In Developing Asia, Flows of Remittances Blocked by the Great Wall of Financial Fees

In developing countries, remittances play an integral role in poverty reduction efforts, as illustrated by two recent publications on migration and remittances. It is estimated that the flows of remittances in such countries are five times higher than official development assistance. According to the new World Bank’s Migration and Development Brief, developing countries received around $401 billion in 2012 alone, growing as much as 5.3% from 2011 estimates.

The growing importance of remittances is also felt in Asia’s developing nations, whose overseas workers send approximately $260 billion annually to their families. In “Sending Money Home to Asia”, a report by the International Fund for Agricultural Development (IFAD), it is estimated that around 70 million families in the region are reaping the benefits from remittances. Moreover, the report noted that remittances constitute more than 10% of GDP in countries such as Afghanistan and the Philippines. Therefore, it projects the function of remittances as an indispensable channel for capital provision, necessary for poverty reduction and as a lifeline for the poor in developing countries.

Both publications, the World Bank’s Migration and Development Brief and IFAD’s Sending Money Home to Asia report, acknowledge the salience of remittance fees in either encouraging or circumventing remittance flows. The World Bank noted that although remittance cost fell significantly to 8.7% in the first quarter of 2010, it increased to the level of 9.1% in 2012, far from the threshold of 5%, as what the G20 countries pledged in 2008.

In developing Asia, the high cost of remitting money has also curtailed the benefits. Migrant workers from developing countries have to incur an average of 8.35% transfer cost. However, the average value is obscuring cost divergence between countries in Asia. As IFAD reports, sending money to China cost around 9.2%, whereas it only costs 5.9% in the Philippines, in which the lack of competition and infrastructure drives the cost higher in China.

Another important finding by IFAD is that the cost of remitting money to rural households is more expensive than urban households. This reflects inadequate financial infrastructure in the rural areas, in which $100 billion worth of remittances are sent in annually. People living in the rural areas have to travel to urban areas, where two-thirds of the payment outlets located, to receive their remittances, undoubtedly decreasing the remittance benefits due to travel costs.

“Reducing the average remittance price in Asia to 5 percent would put $8.7 billion per year more in the pockets of migrants and their families.”

Since remittances have been argued to increase household income and consumption, what strategies should be employed in refining the current mechanism and tools to support the remittance inflows in developing countries?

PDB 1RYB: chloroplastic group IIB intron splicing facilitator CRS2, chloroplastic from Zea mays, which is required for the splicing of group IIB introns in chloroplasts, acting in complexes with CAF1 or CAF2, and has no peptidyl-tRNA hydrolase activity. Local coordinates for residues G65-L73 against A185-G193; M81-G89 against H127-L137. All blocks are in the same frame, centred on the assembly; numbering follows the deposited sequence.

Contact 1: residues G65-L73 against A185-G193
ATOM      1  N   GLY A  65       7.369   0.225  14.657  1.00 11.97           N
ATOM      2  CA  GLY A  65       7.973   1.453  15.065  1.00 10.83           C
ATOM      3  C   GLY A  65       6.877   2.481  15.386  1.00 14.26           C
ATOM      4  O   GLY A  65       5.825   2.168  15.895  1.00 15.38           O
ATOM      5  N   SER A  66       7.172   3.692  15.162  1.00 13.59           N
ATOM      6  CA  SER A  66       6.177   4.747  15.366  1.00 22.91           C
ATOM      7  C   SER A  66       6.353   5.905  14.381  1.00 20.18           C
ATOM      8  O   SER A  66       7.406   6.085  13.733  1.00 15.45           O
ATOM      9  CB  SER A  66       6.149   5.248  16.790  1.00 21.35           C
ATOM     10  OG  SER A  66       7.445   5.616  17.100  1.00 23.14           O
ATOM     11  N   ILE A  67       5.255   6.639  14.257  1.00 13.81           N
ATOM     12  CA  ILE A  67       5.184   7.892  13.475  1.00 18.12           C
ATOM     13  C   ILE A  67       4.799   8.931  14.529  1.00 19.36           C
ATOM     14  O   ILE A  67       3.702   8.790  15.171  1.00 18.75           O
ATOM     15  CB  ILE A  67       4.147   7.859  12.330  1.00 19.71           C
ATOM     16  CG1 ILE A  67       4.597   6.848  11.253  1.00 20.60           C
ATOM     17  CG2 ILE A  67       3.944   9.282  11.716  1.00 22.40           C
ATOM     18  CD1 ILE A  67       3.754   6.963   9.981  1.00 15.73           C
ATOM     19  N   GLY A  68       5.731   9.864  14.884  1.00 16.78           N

The World Bank pointed out that there should be

a mainstreaming of migration and remittance issue, particularly in the post-2015 development framework. The issue itself has gained popularity as the need to find a “new financial source” to boost development is becoming urgent. Thus, the global community will likely see this topic being discussed frequently within the next few years. In fact, it has been recently featured in “a series of high-level dialogues”, including The Thematic Consultation on Population Dynamics in Dhaka early this year.

Reducing the cost related to migration and remittance has also been at the heart of the global discussion. The World Bank noted that migration experts have been pushing for lower documentation and recruitment costs, which are often incurred by migrants. In addition, the brief also pointed out that there has been a discussion to support the issuance of “diaspora bonds” to engage overseas workers further into their countries’ investment for development efforts.

The IFAD’s recommendations strike a similar tone to the World Bank brief. The organization suggested that there should be an effort of “financial inclusion” made by financial institutions in developing countries, since families of migrants often lack information about ways to save or invest their remittance money. In addition, IFAD sees “diaspora savings” as an important tool to help fund development projects in local communities. Such an initiative has in fact been instigated by Athika, a large NGO in the Philippines, through channeling remittances into investment in agricultural projects.

Asia and OceaniaBy and large, amid the financial downturns in some advanced countries, remittances have risen to be an important power in bringing income to households in developing countries. However, recent publications have shown that although the value of remittances has grown, the transfer cost is still floating at levels above the pledged threshold. Therefore, efforts to maximize the benefits of remittances on recipient families and local communities, particularly on poverty reduction, should continue to thrive and this includes commitments from the governments of both advanced and developing economies, as well as financial institutions in developing countries.

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